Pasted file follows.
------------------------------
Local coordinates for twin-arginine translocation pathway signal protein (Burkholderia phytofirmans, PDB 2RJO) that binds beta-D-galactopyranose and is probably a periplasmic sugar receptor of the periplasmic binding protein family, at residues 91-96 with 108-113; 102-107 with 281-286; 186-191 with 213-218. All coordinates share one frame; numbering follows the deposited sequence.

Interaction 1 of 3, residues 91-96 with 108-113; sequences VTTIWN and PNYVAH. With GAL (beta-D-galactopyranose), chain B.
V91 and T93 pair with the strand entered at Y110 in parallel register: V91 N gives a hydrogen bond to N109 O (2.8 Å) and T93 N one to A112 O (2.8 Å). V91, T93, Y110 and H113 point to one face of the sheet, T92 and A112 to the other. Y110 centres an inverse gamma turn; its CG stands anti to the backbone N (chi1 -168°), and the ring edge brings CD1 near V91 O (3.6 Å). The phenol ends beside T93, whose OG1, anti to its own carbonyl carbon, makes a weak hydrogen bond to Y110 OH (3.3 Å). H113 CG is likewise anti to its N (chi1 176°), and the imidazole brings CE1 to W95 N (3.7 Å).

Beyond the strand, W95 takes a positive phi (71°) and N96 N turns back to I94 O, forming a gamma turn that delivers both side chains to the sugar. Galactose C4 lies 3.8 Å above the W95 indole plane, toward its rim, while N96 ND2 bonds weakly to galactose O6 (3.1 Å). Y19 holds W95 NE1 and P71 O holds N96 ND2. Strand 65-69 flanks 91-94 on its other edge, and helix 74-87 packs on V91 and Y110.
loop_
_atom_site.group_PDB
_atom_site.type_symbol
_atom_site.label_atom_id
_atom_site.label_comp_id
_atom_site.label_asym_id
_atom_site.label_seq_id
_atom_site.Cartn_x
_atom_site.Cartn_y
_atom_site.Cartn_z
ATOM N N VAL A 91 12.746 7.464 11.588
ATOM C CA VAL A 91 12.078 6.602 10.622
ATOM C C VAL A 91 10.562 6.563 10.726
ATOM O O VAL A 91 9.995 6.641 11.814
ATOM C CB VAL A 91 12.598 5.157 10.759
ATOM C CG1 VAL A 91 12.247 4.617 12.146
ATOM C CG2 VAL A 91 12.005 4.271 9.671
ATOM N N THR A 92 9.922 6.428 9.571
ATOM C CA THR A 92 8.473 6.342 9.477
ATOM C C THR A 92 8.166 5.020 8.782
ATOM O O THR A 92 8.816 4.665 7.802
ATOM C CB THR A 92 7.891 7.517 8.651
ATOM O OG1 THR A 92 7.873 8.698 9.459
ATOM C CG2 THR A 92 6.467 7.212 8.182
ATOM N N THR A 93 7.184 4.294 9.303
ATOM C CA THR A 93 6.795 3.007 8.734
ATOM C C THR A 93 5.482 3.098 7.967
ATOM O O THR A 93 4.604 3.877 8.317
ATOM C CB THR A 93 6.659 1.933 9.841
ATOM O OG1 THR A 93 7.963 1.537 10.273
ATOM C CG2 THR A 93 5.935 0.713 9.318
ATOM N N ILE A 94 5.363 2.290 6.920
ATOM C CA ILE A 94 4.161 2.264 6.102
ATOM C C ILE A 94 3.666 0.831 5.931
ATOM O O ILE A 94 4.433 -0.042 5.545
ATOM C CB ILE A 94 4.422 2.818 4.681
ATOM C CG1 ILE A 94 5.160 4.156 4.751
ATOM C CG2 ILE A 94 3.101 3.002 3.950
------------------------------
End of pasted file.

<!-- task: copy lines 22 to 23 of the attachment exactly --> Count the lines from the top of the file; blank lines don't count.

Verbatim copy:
ATOM N N THR A 92 9.922 6.428 9.571
ATOM C CA THR A 92 8.473 6.342 9.477